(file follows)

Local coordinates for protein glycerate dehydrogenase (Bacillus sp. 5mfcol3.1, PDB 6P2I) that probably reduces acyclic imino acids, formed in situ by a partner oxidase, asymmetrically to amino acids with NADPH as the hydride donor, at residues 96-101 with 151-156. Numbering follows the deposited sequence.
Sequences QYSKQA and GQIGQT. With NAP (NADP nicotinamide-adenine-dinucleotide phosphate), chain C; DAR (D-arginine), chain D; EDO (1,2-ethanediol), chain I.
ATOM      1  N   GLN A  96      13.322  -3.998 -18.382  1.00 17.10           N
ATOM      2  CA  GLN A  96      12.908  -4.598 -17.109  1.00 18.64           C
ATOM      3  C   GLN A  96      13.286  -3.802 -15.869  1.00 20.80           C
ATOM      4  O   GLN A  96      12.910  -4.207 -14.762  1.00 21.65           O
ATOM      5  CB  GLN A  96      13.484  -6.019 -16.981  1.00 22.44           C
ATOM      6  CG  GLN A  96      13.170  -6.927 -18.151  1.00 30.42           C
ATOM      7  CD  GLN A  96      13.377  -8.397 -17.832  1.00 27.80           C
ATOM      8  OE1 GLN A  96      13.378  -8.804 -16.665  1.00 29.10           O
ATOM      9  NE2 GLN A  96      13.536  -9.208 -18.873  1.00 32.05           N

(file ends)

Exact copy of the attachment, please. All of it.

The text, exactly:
Local coordinates for protein glycerate dehydrogenase (Bacillus sp. 5mfcol3.1, PDB 6P2I) that probably reduces acyclic imino acids, formed in situ by a partner oxidase, asymmetrically to amino acids with NADPH as the hydride donor, at residues 96-101 with 151-156. Numbering follows the deposited sequence.
Sequences QYSKQA and GQIGQT. With NAP (NADP nicotinamide-adenine-dinucleotide phosphate), chain C; DAR (D-arginine), chain D; EDO (1,2-ethanediol), chain I.
ATOM      1  N   GLN A  96      13.322  -3.998 -18.382  1.00 17.10           N
ATOM      2  CA  GLN A  96      12.908  -4.598 -17.109  1.00 18.64           C
ATOM      3  C   GLN A  96      13.286  -3.802 -15.869  1.00 20.80           C
ATOM      4  O   GLN A  96      12.910  -4.207 -14.762  1.00 21.65           O
ATOM      5  CB  GLN A  96      13.484  -6.019 -16.981  1.00 22.44           C
ATOM      6  CG  GLN A  96      13.170  -6.927 -18.151  1.00 30.42           C
ATOM      7  CD  GLN A  96      13.377  -8.397 -17.832  1.00 27.80           C
ATOM      8  OE1 GLN A  96      13.378  -8.804 -16.665  1.00 29.10           O
ATOM      9  NE2 GLN A  96      13.536  -9.208 -18.873  1.00 32.05           N